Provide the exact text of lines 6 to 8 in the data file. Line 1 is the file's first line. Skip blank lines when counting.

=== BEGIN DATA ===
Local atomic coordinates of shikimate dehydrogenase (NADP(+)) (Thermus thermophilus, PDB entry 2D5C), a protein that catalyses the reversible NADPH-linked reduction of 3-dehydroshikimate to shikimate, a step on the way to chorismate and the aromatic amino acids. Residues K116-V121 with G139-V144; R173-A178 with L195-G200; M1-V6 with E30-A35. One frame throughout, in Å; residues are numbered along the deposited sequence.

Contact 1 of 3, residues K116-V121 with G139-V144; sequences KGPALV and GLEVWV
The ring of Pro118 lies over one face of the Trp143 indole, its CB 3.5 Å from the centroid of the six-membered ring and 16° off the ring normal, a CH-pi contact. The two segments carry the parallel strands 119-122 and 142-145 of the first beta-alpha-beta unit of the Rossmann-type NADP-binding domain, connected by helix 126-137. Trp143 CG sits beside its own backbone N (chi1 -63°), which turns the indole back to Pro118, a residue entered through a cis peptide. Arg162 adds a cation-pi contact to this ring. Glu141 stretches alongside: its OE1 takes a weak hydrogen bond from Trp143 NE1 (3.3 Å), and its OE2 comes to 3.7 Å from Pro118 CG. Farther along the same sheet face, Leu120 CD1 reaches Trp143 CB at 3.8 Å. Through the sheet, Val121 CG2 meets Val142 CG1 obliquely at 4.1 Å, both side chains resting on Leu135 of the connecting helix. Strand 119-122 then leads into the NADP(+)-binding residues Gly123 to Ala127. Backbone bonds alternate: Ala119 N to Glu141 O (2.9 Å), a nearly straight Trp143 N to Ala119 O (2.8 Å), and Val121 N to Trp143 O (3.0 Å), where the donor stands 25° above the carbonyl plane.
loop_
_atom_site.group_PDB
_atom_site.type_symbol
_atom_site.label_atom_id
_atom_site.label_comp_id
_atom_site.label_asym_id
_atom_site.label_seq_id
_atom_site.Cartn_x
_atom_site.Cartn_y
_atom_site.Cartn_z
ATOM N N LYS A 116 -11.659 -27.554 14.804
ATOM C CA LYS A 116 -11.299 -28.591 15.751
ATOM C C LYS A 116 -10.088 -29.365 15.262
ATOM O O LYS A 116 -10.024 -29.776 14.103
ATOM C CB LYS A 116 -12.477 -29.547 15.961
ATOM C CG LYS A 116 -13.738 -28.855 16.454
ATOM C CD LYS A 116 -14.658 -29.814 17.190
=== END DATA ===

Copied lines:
_atom_site.type_symbol
_atom_site.label_atom_id
_atom_site.label_comp_id